I'm sorry I don't know which type of suspension is used on the rear of your car. I find it hard to believe that a three-year-old car has sagged springs already. If you have independent rear suspension, incorrect ride height can affect tire wear but it would have to be a good inch or two low to be a potential factor. One rear seat passenger will cause that. If you have a solid rear axle, (you'll see a tube, square channel, or complete cross member going from side to side, supported by the springs), ride height will not be a factor at all. On those systems the wheels are held solely by the axle and it has no idea how high the body is sitting on the springs.
You might consider visiting a tire and alignment specialty shop. The aftermarket industry is always coming up with alignment fixes that are not approved by the car manufacturers. That doesn't mean they aren't safe and effective. It mostly means the manufacturer doesn't want to pay for those modifications under warranty. They insist their dealers use factory-supplied parts because those cost them much less money. Once the car is out of warranty, the mechanic is free to use whatever means is necessary to solve the problem. This is a really huge deal with Fords that come from the factory with all kinds of tire wear and alignment problems that customers don't know about until after they bought the vehicle. There are entire catalogs devoted to aftermarket "problem solver" parts. The biggest percentage of those parts are for Ford products but there are similar parts for every brand of car and truck. Tire shops are very concerned with proper tire wear because they don't want to have to warranty their tires due to misalignment issues. These guys also attend a lot of training classes that cover these problems. As a former Chrysler alignment specialist, the factory training classes covered the factory-approved fixes. Some of the trainers mentioned some aftermarket products briefly in passing, but they pointed out those were to be only used on out-of-warranty vehicles. If the factory fixes didn't solve the problem, there was something bent or some other problem existed. Since I also worked on a lot of trade-in cars I attended a lot of those aftermarket classes put on by Carquest, NAPA, and Moog. I learned a lot of things to look for that I didn't get from the factory schools. You should also keep in mind there are some tire wear problems that just can't be solved. Every alignment technician knows all too well about Ford's problems so all we can do is educate customers on how to reduce that wear as much as possible. The is no similar history for the Maxima, otherwise you would see similar tire wear on all of them. Unless something is bent there is going to be a way to fix the tire wear. If the rear tires aren't worn out yet, the mechanic might suggest rotating them to the front after the alignment is taken car of. With the higher engine weight on the front, the uneven wear will start to go away on those tires. If they are left on the rear, a choppy wear pattern will cause the tires to hop a little, (you won't feel it in the car), and the wear will continue. If the wear is just on one edge of the tire and it is smooth, that will straighten out once the alignment is set correctly.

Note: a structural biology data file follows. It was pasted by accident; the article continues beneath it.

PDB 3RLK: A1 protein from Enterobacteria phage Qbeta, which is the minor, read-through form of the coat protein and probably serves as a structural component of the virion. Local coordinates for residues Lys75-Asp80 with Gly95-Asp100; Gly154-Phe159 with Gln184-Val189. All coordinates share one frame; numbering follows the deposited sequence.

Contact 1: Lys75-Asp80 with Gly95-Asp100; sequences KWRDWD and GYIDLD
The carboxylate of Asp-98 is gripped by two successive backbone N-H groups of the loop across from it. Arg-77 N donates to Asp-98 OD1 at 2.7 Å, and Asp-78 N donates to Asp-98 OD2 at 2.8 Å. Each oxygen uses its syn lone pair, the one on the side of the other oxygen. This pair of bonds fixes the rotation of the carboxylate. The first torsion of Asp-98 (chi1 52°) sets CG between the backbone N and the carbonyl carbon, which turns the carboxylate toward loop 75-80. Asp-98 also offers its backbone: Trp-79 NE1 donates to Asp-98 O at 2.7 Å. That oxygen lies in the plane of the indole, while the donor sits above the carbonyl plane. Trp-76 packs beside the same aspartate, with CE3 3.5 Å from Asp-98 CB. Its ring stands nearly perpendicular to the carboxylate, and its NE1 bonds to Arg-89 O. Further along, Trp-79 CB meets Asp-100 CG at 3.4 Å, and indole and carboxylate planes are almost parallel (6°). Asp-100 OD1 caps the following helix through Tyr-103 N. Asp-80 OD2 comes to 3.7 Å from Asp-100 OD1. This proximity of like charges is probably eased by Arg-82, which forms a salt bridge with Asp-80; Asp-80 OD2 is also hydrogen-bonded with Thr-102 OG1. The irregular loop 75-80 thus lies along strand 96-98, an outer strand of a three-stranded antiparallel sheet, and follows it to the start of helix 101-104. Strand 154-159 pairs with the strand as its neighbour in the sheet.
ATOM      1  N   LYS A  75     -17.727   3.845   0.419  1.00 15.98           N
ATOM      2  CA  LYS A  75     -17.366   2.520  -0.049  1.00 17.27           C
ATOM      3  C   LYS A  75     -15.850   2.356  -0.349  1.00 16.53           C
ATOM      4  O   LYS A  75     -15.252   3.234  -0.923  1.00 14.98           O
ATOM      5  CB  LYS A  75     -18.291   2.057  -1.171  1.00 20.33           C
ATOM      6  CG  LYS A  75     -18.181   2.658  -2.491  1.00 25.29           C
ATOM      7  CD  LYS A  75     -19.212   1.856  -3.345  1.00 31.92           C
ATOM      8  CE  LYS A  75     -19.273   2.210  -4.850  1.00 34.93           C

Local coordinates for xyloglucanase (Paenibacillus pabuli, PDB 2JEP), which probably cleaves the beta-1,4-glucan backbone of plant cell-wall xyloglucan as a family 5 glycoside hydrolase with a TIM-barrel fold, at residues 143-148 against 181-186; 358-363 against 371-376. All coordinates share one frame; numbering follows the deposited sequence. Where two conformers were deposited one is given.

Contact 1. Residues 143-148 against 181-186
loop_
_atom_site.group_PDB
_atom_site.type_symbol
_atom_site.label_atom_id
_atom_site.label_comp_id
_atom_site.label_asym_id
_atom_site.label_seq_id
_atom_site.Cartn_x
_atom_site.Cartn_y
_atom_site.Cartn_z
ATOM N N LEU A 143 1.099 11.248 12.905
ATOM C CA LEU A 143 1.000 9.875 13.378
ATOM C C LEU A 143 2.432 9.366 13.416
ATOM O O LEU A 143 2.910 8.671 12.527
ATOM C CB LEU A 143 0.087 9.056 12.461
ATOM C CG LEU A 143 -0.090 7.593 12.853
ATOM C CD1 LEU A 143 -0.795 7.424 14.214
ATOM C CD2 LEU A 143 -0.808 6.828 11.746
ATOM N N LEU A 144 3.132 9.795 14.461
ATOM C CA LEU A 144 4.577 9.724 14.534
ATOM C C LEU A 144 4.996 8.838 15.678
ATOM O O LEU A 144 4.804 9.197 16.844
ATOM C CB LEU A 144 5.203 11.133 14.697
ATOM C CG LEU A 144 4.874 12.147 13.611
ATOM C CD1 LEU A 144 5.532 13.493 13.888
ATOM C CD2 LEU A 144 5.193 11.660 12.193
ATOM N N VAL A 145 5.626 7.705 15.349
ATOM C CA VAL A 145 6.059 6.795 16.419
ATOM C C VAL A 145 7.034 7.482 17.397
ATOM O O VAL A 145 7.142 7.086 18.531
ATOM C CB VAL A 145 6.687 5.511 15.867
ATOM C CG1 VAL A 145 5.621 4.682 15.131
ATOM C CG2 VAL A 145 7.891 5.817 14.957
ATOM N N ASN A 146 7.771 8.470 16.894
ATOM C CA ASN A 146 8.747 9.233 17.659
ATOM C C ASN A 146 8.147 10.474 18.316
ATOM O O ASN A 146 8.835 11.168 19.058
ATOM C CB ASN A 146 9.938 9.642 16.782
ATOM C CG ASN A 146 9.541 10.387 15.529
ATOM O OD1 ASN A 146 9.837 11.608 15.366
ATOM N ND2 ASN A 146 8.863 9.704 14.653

Monday, March 7th, 2011 AT 5:57 PM